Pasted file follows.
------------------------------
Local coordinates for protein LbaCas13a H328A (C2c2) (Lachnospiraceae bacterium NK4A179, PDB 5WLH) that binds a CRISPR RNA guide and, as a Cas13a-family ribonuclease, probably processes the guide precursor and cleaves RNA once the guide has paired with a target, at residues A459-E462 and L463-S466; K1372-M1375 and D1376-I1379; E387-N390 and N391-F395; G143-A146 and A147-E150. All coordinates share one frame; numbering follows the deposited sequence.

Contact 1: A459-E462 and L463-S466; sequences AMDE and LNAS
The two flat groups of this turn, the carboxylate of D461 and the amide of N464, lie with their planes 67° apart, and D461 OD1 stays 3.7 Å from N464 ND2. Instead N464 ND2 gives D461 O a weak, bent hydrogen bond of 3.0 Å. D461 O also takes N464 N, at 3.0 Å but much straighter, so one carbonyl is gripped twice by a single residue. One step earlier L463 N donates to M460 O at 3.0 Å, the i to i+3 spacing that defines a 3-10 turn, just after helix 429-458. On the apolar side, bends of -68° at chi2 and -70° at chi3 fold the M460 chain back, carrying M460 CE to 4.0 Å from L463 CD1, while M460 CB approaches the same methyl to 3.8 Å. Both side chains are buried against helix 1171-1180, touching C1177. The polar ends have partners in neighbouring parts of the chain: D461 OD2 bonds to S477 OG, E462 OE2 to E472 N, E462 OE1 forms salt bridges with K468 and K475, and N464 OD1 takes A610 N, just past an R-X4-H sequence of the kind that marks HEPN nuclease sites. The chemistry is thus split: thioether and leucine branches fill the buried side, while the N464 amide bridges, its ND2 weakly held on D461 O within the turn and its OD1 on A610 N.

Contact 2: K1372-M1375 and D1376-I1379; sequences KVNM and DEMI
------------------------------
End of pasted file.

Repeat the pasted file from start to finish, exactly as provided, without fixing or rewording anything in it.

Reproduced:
Local coordinates for protein LbaCas13a H328A (C2c2) (Lachnospiraceae bacterium NK4A179, PDB 5WLH) that binds a CRISPR RNA guide and, as a Cas13a-family ribonuclease, probably processes the guide precursor and cleaves RNA once the guide has paired with a target, at residues A459-E462 and L463-S466; K1372-M1375 and D1376-I1379; E387-N390 and N391-F395; G143-A146 and A147-E150. All coordinates share one frame; numbering follows the deposited sequence.

Contact 1: A459-E462 and L463-S466; sequences AMDE and LNAS
The two flat groups of this turn, the carboxylate of D461 and the amide of N464, lie with their planes 67° apart, and D461 OD1 stays 3.7 Å from N464 ND2. Instead N464 ND2 gives D461 O a weak, bent hydrogen bond of 3.0 Å. D461 O also takes N464 N, at 3.0 Å but much straighter, so one carbonyl is gripped twice by a single residue. One step earlier L463 N donates to M460 O at 3.0 Å, the i to i+3 spacing that defines a 3-10 turn, just after helix 429-458. On the apolar side, bends of -68° at chi2 and -70° at chi3 fold the M460 chain back, carrying M460 CE to 4.0 Å from L463 CD1, while M460 CB approaches the same methyl to 3.8 Å. Both side chains are buried against helix 1171-1180, touching C1177. The polar ends have partners in neighbouring parts of the chain: D461 OD2 bonds to S477 OG, E462 OE2 to E472 N, E462 OE1 forms salt bridges with K468 and K475, and N464 OD1 takes A610 N, just past an R-X4-H sequence of the kind that marks HEPN nuclease sites. The chemistry is thus split: thioether and leucine branches fill the buried side, while the N464 amide bridges, its ND2 weakly held on D461 O within the turn and its OD1 on A610 N.

Contact 2: K1372-M1375 and D1376-I1379; sequences KVNM and DEMI